By Lisa Haver
Despite Aspira’s record of academic failure and questionable financial practices, the organization has again submitted applications to open more charter schools in the city. Aspira Inc. has submitted two applications this year, for Aspira Bilingual Tech and for de Hostos Prep. They are essentially duplicates of the applications submitted last year, both rejected by the Board of Education. The Board should again deny Aspira’s applications.
Aspira Inc. operates five schools in Philadelphia. Their two Renaissance charters, Olney High School and Stetson Middle School, have been in non-renewal since 2016 for failure to meet academic, organizational and financial standards. After years of delay by the School Reform Commission and the Board, the Board finally voted not to renew last year after extensive legal hearings. The matter is now before the state’s Charter Appeal Board. Aspira, Inc. has been the subject of investigations by both the Philadelphia City Controller’s office and by State Attorney General Eugene de Pasquale in 2018. In a 2017 SRC hearing, Aspira legal counsel Kenneth Trujillo admitted to misappropriation of public funds, which he characterized as “cross-collateralization”. As Temple Professor and charter expert Susan DeJarnatt commented last year: “ASPIRA makes millions of dollars in management fees for the existing schools and rents space to several of them. It proposes to house the BBFTCHS school as well, becoming its landlord as well as its management organization. This is a recipe for financial trouble and should not be allowed.”
At the January 25 new charter application hearing, Interim Charter Schools Chief Peng Chao gave a brief summary of the Charter Schools Office evaluation, which had been sent to Aspira representatives but not posted publicly. No public testimony was permitted at the hearing. As noted by Chao, almost every section of Aspira’s application lacks details or includes contradictory information. Many lack documentation to demonstrate how a specific program would work and/or be funded.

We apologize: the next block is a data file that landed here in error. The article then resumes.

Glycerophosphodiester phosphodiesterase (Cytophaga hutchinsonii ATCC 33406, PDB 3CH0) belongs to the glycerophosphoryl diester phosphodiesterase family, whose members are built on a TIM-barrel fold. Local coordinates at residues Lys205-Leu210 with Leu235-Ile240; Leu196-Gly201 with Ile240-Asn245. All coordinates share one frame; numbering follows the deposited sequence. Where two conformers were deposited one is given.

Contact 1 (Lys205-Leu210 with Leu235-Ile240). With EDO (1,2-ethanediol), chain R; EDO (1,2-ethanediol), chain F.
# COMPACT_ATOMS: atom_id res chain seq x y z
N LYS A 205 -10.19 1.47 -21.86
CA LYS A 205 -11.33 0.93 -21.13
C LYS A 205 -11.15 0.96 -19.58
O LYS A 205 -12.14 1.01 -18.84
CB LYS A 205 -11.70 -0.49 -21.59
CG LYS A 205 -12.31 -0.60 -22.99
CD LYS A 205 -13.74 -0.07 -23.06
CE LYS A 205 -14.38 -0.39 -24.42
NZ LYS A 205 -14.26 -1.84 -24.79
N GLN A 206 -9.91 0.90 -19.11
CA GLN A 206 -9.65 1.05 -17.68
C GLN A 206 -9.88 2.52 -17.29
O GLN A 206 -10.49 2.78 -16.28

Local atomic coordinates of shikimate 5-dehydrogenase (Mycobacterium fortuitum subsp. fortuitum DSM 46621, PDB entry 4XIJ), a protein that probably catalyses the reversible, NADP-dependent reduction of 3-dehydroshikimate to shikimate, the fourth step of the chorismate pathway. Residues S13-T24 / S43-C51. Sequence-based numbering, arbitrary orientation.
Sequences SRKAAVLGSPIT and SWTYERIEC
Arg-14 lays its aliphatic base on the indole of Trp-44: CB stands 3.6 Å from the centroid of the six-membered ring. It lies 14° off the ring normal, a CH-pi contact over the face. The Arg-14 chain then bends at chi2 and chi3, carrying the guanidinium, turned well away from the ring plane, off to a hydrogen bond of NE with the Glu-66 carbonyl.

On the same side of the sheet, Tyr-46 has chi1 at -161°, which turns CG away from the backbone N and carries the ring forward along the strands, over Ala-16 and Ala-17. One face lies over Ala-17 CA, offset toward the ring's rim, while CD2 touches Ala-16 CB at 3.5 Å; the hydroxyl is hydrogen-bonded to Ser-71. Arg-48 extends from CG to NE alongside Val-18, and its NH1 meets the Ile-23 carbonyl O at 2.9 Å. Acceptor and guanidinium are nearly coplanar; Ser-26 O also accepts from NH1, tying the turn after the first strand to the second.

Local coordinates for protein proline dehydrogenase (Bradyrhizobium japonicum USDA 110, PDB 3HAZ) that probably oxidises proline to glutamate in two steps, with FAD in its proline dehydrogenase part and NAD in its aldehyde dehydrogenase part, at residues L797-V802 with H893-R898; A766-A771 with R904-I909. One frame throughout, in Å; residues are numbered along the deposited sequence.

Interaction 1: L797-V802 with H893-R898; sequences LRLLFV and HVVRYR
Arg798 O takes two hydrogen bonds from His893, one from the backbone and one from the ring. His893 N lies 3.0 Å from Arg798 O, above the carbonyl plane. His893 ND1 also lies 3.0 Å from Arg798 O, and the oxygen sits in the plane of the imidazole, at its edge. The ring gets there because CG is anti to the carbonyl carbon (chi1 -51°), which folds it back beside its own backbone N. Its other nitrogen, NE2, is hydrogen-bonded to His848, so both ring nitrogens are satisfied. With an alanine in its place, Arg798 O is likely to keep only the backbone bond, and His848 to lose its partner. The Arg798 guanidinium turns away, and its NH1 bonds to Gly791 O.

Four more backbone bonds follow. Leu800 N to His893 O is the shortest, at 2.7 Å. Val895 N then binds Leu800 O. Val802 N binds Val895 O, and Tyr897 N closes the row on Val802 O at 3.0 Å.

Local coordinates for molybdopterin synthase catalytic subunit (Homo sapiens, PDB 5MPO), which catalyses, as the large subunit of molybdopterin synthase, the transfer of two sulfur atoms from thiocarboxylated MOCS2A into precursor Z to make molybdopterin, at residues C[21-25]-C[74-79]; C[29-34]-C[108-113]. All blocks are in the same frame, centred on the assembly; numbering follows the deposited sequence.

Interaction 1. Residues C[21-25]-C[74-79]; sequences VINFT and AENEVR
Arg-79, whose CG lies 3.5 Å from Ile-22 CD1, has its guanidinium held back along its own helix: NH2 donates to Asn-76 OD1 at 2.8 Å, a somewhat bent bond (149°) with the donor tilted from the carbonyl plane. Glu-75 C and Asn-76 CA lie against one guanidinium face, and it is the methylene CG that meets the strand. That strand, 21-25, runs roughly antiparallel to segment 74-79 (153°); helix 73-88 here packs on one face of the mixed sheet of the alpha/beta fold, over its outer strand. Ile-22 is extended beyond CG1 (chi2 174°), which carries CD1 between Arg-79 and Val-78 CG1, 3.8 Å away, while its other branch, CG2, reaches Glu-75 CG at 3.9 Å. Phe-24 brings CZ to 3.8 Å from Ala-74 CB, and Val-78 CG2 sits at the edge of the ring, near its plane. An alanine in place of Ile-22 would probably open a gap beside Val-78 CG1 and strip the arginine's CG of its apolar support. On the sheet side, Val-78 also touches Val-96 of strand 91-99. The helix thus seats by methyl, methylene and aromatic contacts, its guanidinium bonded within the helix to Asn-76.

The Board should reject this application as it did last year.
Aspira Bilingual Tech
Proposed location: 6301 N. 2nd Street, Philadelphia, 19120 (former Cardinal Dougherty HS building). Application states that Aspira plans to move this school after opening but gives no proposed location.
Proposed opening: School year 2022-23
Recruitment would concentrate on students in 19120 (Olney), 19134 (North Philadelphia, W. Kensington), 19140 (Fairhill, Tioga, Hunting Park)
Management Company: Aspira Inc.
Landlord and Real Estate Manager: ACE/Dougherty
Proposed school leader: James Thompson, current Olney High principal (now in non-renewal)
Enrollment at scale: 1200 students in grades 9–12; would open with 600 students in grades 9 and 10.
Estimated cost to District over 5 years: $82. 3 million*
Estimated stranded costs over 5 years: $19.7million*
*Figures taken from original application submitted by Aspira last year. Attachments with current information, which can only be publicly disseminated through a formal Right to Know request have not been received by APPS as of this writing.